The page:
How do you drive a supercomputer round a Formula 1 track?

Lotus F1 team gives El Reg a sneak peek into its pits

lotus F1 team, car front view

When you arrive at the Lotus F1 Team HQ you’re politely asked not to take pictures without asking first. It soon becomes clear that most of the site is off bounds photographically, so we agree that it’ll be easier all round if our guide, senior account manager Luca Mazzocco, simply tells us when we can take photos.

It’s not so much the racing kit itself that Lotus F1 seems concerned about, but rather what might be on any computer screens that creep into shot. Because if you thought that Formula One racing is about dashing James Hunt types having a spin between love-ins with multiple air hostesses and filming Brut 33 ads, you’re probably also wondering why off licenses don’t sell Double Diamond any more.

In the early-1990s when the likes of the Williams F1 team caused a furore over the use of electronic systems in their cars, you could squeeze the data generated per vehicle in a race onto a single floppy disk. Today, a car will generate, on average, 15 to 16 MB. Per lap. And we’re talking 50 plus laps. Bits are so important now that regulations stipulate that teams trade off wind tunnel time against supercomputer cycles when it comes to running simulations on their designs.

Lotus makes great play of the fact that as well as being a plucky midrange team, it is also a little more open than some of its rivals. Their HQ is “somewhere” in the Oxfordshire countryside. We can’t be terribly specific - not because we were driven in blindfolded, but simply because, like most of its rivals, it’s found at the end of a track, off a lane, off a B-road you’ll have trouble finding.

The car park was off limits photowise, so you’ll have to take our word for it that, yes, there are rather a lot of Lotus sportscars in the car park, though the link between the manufacturer and the F1 team is described as a “branding partnership”. The reception area, as you’d expect, has plenty of silverware, reflecting the team’s history through its Benetton and Renault incarnations.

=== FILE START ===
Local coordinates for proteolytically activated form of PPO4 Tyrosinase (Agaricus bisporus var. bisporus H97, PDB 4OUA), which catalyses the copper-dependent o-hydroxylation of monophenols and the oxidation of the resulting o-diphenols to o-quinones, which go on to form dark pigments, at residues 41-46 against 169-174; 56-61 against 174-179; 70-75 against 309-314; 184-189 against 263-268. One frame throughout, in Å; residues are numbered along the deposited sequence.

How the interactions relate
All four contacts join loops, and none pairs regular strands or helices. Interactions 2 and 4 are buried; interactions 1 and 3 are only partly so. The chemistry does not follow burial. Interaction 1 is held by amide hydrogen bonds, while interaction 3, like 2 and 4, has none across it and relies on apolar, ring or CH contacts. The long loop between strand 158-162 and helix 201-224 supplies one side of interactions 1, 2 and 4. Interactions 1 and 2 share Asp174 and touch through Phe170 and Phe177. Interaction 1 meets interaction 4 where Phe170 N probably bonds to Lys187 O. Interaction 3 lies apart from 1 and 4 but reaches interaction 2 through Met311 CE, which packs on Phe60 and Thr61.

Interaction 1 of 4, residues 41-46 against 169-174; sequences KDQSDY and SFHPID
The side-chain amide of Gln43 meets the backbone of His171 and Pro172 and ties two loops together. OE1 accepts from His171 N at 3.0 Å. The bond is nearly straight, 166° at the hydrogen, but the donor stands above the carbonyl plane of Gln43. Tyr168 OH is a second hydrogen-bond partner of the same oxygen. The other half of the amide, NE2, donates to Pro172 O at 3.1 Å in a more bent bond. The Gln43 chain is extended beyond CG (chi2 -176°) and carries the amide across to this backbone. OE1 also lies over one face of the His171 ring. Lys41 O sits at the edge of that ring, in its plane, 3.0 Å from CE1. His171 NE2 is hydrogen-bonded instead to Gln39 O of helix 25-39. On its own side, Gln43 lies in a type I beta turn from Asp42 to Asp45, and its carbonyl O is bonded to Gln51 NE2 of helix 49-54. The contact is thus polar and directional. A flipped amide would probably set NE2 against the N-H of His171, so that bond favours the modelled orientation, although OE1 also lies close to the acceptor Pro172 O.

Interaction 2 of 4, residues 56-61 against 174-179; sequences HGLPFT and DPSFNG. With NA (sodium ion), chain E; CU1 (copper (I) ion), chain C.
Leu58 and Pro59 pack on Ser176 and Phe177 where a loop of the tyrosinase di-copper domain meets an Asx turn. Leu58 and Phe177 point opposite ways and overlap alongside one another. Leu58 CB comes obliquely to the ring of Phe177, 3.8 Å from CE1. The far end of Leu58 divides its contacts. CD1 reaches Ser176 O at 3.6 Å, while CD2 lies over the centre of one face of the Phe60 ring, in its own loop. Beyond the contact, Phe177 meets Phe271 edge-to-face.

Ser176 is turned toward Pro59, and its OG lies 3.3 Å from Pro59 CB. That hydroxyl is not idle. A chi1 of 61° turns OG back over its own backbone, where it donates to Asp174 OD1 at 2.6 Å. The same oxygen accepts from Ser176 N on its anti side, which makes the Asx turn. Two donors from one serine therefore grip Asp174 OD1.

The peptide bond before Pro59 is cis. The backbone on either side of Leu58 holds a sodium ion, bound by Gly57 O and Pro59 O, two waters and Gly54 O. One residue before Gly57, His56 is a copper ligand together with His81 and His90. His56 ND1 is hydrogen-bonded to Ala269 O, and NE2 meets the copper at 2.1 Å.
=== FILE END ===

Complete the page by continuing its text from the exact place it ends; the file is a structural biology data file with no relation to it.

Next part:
While the ownership and livery might have changed over the years, many of the people haven’t. Mazzocco has been there for 16 years, and other staffers will reel off the number of seasons, or drivers, they’ve been with the team.

A quick orientation session set the scene for what makes Formula 1 “special”, and what seems to pull tech vendors towards it. As well as housing the team’ silverware, the site houses engineers, and designers, the factory that makes most of the components of the car, its simulator, a wind tunnel and a supercomputer. It also has, of course garages, where the pit teams practice their stuff, and another with hydraulic pillars that can reproduce the bumps, dips and other conditions of any Formula 1 track - though not the impact of tyre debris.

Our first big stop is the design room, where they pore over the info from upstream - more on that later - tweak existing parts and design new full-scale parts. Which is what design rooms do the world over. What most don’t have to do is interpret information from up to 300 sensors in each Formula 1 car, not to mention the aerodynamics feedback from the wind tunnel and the supercomputer which constitute “upstream”, and take into account feedback from the Driver in the Loop, Lotus’ inhouse simulator, to help pare down each component to reduce weight and drag.

All within a time scale that means problems that come up from one weekend’s racing get fixed and new parts are produced and by the side of the track for the following race weekend.